Israelis Turned Down for Medical School to Make Room for Foreigners

Some 15% of first-year students come from abroad and pay high fees for the privilege

Ronny Linder
Ronny Linder
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A group of medical students at Israel's Tel Hashomer Hospital
A group of medical students at Israel's Tel Hashomer HospitalCredit: Alon Ron
Ronny Linder
Ronny Linder

A year of Israeli medical school will cost a foreign student between $37,000 and $39,000, 14 times what the maximum an Israeli student will pay for the same education, according to a survey by TheMarker.

>> Majority of Doctors in Israel Went to Medical Schools Overseas, New Report Reveals

Data provided to TheMarker from Israeli universities showed that some 520 foreign students are studying this year in one of three programs operated by Tel Aviv University, the Technion-Israel Institute of Technology and Ben-Gurion University.

They account for 15% of all students starting medical school in Israel each year.

The foreign students, most of them from the United States and Canada, return to their home countries when they complete their studies and don’t practice in Israel.

The figures on foreign students follow a report in TheMarker last week showing that 58% of all doctors in Israel were foreign-trained as of 2016, the highest proportion among countries belonging to the Organization for Economic Cooperation and Development. That was almost three times the OECD average.

The standard explanation from the healthcare system and medical school deans is that the low rate of acceptance in medical schools is due to the limited number of spaces available in clinical fields of study (training in hospitals).

The shortage is regularly cited by those who oppose establishing additional medical schools or significantly increasing the number of medical students in the existing faculties. However, limiting the number of spots means that every foreign student enrolled at an Israeli medical school comes at the cost of another doctor to serve Israel’s population.

The Council of Higher Education sees international students as part of a wider effort to raise the profile of Israeli academics globally.

“Academics are an important part of the global drive, including accepting the best students and researchers, collaborating with leading institutions in the world and enhancing the reputation of institutions in Israel,” the council stated. “In addition, strengthening international links in academia help [Israel] politically, socially and economically.”

The council said it was working to increase the number of places for clinical training.

Prof. Arnon Afek, associate director general of Sheba Medical Center and director of the New York State/American MD Program at Tel Aviv University, defended the system as part of Israel’s place in the global medical system.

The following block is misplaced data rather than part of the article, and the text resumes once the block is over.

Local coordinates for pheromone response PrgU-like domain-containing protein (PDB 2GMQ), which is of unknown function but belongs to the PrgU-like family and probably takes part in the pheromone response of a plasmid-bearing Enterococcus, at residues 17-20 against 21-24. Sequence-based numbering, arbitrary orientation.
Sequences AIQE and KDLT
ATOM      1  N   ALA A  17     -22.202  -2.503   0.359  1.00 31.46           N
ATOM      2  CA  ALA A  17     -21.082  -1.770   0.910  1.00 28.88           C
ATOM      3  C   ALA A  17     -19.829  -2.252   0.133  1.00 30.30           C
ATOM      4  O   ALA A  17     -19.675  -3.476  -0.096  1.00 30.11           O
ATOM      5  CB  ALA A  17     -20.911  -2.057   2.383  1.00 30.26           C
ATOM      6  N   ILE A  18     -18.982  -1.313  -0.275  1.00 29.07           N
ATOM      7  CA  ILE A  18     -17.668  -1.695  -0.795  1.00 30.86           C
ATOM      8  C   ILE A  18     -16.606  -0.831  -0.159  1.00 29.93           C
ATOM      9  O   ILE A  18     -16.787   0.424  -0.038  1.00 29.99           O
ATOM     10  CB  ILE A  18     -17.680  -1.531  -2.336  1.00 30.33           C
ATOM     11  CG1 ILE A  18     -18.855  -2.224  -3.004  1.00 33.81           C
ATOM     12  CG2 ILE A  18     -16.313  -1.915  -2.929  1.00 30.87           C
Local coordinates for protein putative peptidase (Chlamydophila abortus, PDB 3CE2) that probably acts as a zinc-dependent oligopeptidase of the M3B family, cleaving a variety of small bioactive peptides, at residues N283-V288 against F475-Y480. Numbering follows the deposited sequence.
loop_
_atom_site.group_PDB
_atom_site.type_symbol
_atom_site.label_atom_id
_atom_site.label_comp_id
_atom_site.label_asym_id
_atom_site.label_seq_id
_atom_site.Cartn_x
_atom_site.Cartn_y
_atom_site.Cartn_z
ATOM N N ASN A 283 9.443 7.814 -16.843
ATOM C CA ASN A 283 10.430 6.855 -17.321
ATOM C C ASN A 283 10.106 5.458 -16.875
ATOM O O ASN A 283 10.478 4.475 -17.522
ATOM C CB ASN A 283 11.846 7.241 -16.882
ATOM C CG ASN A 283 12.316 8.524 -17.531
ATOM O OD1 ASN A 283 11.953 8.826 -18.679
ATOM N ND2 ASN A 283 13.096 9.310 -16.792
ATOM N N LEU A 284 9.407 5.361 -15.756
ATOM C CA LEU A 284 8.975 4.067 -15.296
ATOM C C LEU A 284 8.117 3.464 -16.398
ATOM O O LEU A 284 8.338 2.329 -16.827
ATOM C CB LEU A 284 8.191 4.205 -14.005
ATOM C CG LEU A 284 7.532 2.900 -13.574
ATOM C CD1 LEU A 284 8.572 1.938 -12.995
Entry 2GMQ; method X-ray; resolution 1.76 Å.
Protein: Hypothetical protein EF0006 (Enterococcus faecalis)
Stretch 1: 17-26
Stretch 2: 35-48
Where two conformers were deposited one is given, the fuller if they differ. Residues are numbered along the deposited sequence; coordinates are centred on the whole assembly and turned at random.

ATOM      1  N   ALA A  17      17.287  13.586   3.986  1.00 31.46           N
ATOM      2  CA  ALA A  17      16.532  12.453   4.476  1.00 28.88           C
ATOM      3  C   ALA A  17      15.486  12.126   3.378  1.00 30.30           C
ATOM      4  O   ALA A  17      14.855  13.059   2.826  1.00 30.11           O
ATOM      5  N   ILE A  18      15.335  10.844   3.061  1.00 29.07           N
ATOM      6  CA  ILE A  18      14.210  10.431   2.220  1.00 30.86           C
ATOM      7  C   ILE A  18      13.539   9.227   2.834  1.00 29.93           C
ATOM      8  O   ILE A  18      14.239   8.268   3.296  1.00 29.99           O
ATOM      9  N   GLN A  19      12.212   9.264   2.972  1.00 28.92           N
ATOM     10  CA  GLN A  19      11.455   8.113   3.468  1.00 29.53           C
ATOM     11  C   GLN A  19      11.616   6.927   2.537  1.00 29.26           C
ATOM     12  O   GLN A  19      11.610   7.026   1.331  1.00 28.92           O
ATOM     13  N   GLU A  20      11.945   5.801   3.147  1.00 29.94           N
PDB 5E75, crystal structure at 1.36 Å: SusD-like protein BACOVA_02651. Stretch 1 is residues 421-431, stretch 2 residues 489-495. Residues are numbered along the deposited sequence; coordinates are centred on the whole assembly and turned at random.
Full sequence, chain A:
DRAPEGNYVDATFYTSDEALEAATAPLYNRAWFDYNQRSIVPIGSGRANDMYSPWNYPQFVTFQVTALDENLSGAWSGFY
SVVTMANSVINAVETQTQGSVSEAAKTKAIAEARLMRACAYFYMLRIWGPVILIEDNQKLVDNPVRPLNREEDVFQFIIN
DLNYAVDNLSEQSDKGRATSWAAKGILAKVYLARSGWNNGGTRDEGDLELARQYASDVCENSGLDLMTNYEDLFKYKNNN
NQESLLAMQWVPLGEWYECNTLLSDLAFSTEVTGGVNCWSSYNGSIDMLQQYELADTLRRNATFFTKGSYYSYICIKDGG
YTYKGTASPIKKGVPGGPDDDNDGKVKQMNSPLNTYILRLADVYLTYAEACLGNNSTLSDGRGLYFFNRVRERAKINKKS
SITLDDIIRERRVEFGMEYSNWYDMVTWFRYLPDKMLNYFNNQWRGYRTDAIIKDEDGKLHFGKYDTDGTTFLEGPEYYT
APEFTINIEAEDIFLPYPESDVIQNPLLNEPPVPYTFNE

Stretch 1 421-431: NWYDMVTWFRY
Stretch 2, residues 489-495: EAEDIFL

“Our primary responsibility is to teach Israelis and not foreigners, but these programs nevertheless have their value,” he said.

“We live inside a small [healthcare] system and if we want our doctors to acquire experience and an awareness of the global medical system, we send them to the U.S. for specialist training,” he said. “It’s a kind of trade-off – we don’t just receive, we also give.”

He added that the 2,000 graduates of the Tel Aviv program are “ambassadors of Israel in the U.S.” Afek said there was no shortage of clinical training sites, just a problem of poor planning and usage.

In any case, Israeli medical schools have good financial reasons to encourage foreign students. With tuition running at $39,000 a year at Tel Aviv University and $37,000 at the Technion and Ben-Gurion, foreign students are providing far more income to the schools than Israeli students.

Even after taking into account the fact that Israeli students are subsidized by the government, foreign students bring in more revenue to the medical schools. Medical schools receive a subsidy of 50,000 shekels ($13,800) per student getting a bachelor’s degree and 63,000 shekels per student getting a master’s degree.

Some officials in the healthcare system and medical schools take issue with Israel’s accepting foreign students.

“There are doctors at the hospitals instructing American students and they don’t like it,” said Dr. Itzhak Papo, a senior lecturer in surgery at Tel Aviv University’s Sackler Faculty of Medicine.

“It pains me to see all those bright young Israelis who got ‘only’ a 730 in the psychometric exam and not a 760 and could have been excellent doctors but won’t be accepted to medical school. And if their family doesn’t have the money to send them abroad, they have to give up entirely on the idea of the profession because the only place you can study medicine at a reasonable cost is in Israel.”

The Central Bureau of Statistics this week released figures showing that medical school is by far the hardest academic program in Israel to get into. More than 71% of applicants are rejected. The average score for candidates in the psychometric exam in 2017 was 735, well above the average for any other discipline.

The avergage score was 680 in computer science, 668 in law and 658 in construction engineering. Medical students had higher math scores in the exam than computer science students on average.

The demanding scores have created a situation where 60% of Israeli medical students have no choice but to study abroad.

Prof. Eran Dolev, a former chairman of the Israel Medical Association’s ethics bureau, expressed similar reservations about training foreign students.

Apart from the lost places for future Israeli doctors, he has practical objections based on his experience when he directed the internal medicine department at Ichilov Hospital. He said, “I don’t think it’s possible to train doctors [this way], some of whom didn’t know Hebrew and couldn’t communicate with the patients.”

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